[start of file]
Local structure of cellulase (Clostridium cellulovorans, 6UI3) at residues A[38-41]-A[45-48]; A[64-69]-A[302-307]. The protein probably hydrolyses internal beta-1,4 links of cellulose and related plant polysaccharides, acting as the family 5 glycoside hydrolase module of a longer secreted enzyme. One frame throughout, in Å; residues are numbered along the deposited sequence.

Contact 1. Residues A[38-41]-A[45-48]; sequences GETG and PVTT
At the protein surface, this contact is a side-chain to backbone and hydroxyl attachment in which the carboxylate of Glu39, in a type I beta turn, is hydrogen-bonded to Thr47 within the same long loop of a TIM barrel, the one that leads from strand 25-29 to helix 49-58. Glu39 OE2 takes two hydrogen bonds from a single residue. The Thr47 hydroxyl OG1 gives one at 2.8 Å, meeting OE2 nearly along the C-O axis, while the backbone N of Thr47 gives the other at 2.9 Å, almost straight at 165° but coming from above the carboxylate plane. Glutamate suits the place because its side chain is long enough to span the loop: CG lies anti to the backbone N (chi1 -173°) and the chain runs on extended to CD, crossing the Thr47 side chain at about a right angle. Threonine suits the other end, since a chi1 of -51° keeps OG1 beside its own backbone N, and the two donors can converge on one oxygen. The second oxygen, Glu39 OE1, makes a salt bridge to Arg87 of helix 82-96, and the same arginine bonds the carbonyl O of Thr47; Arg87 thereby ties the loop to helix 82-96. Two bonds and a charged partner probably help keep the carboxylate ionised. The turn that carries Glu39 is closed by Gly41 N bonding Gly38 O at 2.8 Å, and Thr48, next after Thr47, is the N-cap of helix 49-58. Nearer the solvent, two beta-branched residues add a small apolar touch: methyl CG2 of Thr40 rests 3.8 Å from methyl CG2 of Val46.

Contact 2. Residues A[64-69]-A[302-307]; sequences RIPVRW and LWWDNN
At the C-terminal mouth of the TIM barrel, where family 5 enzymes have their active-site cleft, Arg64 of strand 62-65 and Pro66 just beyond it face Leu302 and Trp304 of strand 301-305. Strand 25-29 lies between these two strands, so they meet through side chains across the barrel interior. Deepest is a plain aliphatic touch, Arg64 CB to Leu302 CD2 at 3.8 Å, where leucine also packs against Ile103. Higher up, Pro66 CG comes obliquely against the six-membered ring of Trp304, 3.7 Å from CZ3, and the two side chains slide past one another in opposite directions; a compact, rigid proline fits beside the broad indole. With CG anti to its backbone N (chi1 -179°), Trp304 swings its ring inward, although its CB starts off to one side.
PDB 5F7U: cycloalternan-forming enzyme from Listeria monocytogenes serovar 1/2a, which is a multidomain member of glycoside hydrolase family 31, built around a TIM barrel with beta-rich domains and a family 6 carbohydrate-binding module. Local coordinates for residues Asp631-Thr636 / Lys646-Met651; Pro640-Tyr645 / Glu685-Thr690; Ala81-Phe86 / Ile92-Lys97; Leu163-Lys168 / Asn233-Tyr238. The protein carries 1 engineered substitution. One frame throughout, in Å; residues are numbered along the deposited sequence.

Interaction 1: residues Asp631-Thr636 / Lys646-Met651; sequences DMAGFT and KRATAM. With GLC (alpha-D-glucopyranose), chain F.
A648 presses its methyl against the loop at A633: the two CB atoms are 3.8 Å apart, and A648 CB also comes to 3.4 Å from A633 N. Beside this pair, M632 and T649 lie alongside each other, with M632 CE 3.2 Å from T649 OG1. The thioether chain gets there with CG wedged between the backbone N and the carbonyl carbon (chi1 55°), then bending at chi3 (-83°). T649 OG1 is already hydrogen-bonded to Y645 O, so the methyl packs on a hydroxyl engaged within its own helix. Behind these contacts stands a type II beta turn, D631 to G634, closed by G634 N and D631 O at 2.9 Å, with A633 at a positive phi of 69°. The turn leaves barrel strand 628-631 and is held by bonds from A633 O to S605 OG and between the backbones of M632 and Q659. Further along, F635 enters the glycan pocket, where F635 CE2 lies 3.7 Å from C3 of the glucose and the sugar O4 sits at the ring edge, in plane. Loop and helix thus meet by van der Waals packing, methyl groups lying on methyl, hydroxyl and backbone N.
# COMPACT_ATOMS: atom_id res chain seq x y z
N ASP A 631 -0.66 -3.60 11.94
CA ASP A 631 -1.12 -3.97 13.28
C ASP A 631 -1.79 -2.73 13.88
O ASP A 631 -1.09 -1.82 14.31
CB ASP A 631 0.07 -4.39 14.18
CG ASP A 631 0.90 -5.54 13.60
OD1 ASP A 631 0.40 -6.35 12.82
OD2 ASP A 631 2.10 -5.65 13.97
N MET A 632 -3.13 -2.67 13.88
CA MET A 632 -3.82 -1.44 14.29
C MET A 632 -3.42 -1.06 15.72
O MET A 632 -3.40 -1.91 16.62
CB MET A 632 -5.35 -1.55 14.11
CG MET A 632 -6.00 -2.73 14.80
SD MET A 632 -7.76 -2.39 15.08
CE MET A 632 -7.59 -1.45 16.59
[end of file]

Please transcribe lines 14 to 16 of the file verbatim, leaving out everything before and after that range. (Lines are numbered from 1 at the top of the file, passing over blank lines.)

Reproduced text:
CB ASP A 631 0.07 -4.39 14.18
CG ASP A 631 0.90 -5.54 13.60
OD1 ASP A 631 0.40 -6.35 12.82